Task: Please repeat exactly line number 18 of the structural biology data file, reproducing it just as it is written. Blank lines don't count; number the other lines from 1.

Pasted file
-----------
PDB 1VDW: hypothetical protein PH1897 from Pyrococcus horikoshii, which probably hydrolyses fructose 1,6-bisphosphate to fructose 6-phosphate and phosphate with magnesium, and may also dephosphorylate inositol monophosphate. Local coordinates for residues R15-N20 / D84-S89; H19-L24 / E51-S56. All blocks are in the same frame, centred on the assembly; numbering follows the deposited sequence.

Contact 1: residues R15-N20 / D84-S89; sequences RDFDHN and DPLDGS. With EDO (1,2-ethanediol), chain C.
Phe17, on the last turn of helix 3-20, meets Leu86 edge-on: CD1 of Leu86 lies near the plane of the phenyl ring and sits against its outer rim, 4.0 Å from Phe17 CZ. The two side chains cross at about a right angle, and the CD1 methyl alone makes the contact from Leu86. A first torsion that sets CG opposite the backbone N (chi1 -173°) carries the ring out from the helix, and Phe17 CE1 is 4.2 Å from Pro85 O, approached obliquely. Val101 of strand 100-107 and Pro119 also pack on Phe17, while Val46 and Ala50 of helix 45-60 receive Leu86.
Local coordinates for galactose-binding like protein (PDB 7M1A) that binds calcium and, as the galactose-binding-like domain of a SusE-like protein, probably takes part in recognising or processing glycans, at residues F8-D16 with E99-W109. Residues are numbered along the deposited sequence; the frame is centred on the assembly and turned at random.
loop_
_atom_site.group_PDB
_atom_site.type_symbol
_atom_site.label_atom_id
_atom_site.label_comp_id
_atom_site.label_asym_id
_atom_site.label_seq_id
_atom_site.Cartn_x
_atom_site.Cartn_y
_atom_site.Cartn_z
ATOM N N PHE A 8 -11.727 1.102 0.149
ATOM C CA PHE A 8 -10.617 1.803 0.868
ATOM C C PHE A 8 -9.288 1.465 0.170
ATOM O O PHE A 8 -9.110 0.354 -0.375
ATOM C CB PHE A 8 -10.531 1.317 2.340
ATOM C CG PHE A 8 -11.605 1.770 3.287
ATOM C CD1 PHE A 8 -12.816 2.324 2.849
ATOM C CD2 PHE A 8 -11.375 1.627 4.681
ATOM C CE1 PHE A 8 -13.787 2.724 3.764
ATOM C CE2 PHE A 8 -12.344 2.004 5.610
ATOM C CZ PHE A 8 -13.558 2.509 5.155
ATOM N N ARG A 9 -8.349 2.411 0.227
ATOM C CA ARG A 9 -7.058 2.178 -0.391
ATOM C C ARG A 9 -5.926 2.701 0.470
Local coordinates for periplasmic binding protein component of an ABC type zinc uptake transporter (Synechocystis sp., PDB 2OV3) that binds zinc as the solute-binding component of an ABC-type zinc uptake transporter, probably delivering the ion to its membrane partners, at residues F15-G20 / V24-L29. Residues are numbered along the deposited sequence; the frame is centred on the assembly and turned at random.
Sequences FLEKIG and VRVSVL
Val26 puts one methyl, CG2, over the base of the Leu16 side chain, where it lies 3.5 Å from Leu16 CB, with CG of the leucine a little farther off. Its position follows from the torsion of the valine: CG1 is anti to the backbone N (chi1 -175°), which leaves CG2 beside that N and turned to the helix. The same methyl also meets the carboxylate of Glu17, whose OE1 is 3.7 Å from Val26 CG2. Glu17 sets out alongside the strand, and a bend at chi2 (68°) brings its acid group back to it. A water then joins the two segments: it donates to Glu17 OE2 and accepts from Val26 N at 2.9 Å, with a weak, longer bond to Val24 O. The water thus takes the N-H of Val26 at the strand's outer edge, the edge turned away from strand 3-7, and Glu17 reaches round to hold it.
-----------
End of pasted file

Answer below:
ATOM O O PHE A 8 -9.110 0.354 -0.375